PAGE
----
Such a perspective in no way means a positioning on the part of subjectivism '. Contrary to the notion of (collective) mental structures that structure the perception of temporality, the practical theoretical argument emphasizes the structuring of time through appropriate practices. Accordingly, time does not precede practice because it is sedimented, for example, in mental dispositions, but rather, from a practice-theoretical perspective, it is the result of activities carried out that realize a certain rhythm, for example. However, it is used as routine, i.e. recurring, and by several people or practice communities (communities of practice) a shared way of dealing with time.
Temporality of practice, temporality of practices, temporal practices
What does that mean for the analysis of future processing? We would like to suggest this in three points. Let's start basically: with the relationship between time and practice. If the focus of interest is on practices and the future, then the question arises as to the fundamental level at which this relationship is to be analyzed. To this end, it makes sense to distinguish the future practices that interest us from two other levels. From a practical theoretical perspective, the temporality of the social can be identified on three levels: on that of the temporality of social practice in general, on that of the temporality of individual social practices and finally on that of “temporal practices” in the narrower sense (cf. Reckwitz 2016).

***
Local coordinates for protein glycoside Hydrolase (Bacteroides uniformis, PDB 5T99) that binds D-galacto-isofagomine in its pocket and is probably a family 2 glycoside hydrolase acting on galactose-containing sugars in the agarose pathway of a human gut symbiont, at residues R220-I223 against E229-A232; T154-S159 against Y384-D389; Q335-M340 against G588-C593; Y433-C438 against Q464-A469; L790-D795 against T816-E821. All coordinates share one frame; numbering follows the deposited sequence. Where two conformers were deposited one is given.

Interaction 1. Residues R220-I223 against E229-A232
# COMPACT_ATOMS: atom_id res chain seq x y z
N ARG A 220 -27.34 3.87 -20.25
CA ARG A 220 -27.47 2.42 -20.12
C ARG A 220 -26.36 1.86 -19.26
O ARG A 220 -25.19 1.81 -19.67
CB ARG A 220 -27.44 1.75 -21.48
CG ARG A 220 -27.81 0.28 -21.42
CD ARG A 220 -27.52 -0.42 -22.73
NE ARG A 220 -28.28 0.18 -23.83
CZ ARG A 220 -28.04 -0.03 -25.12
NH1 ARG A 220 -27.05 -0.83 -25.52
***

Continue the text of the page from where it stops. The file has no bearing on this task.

The first level concerns the temporality of social practice as a whole. What is meant by this is a fundamental temporality of practice, which itself is always structured in time. The practice is a sequence of events that have a future and a past, referring to the previous and also being followed by the subsequent. As “a temporally unfolding and spatially dispersed nexus of doings and sayings” (Schatzki 1996, p. 89), social practice is always understood as a stream of events that have a before and after. In the re-performance of rehearsed physical acts, social practice develops a reference to the past. In the situational performance, however, it is repeatedly subject to small and large changes, offering the opportunity for new things - that is, also for changes in the respective practice. Garfinkel (1967, p. 9) calls this "for another first time" or in a later text it says: "another next first time" (Garfinkel 2002, p. 182).